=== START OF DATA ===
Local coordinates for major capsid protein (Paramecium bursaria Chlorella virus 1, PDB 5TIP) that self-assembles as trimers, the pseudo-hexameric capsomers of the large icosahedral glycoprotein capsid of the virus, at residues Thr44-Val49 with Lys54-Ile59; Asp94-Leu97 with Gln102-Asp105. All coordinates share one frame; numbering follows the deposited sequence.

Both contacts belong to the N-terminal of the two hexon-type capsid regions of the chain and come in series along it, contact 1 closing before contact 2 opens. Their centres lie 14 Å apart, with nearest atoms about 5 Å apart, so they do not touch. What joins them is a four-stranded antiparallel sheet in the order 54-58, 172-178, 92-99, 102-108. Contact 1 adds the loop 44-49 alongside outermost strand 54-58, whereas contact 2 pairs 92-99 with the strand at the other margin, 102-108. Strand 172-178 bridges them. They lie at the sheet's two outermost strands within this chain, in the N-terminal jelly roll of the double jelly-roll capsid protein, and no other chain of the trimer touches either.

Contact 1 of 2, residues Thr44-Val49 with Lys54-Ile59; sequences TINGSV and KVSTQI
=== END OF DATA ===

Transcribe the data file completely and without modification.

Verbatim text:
Local coordinates for major capsid protein (Paramecium bursaria Chlorella virus 1, PDB 5TIP) that self-assembles as trimers, the pseudo-hexameric capsomers of the large icosahedral glycoprotein capsid of the virus, at residues Thr44-Val49 with Lys54-Ile59; Asp94-Leu97 with Gln102-Asp105. All coordinates share one frame; numbering follows the deposited sequence.

Both contacts belong to the N-terminal of the two hexon-type capsid regions of the chain and come in series along it, contact 1 closing before contact 2 opens. Their centres lie 14 Å apart, with nearest atoms about 5 Å apart, so they do not touch. What joins them is a four-stranded antiparallel sheet in the order 54-58, 172-178, 92-99, 102-108. Contact 1 adds the loop 44-49 alongside outermost strand 54-58, whereas contact 2 pairs 92-99 with the strand at the other margin, 102-108. Strand 172-178 bridges them. They lie at the sheet's two outermost strands within this chain, in the N-terminal jelly roll of the double jelly-roll capsid protein, and no other chain of the trimer touches either.

Contact 1 of 2, residues Thr44-Val49 with Lys54-Ile59; sequences TINGSV and KVSTQI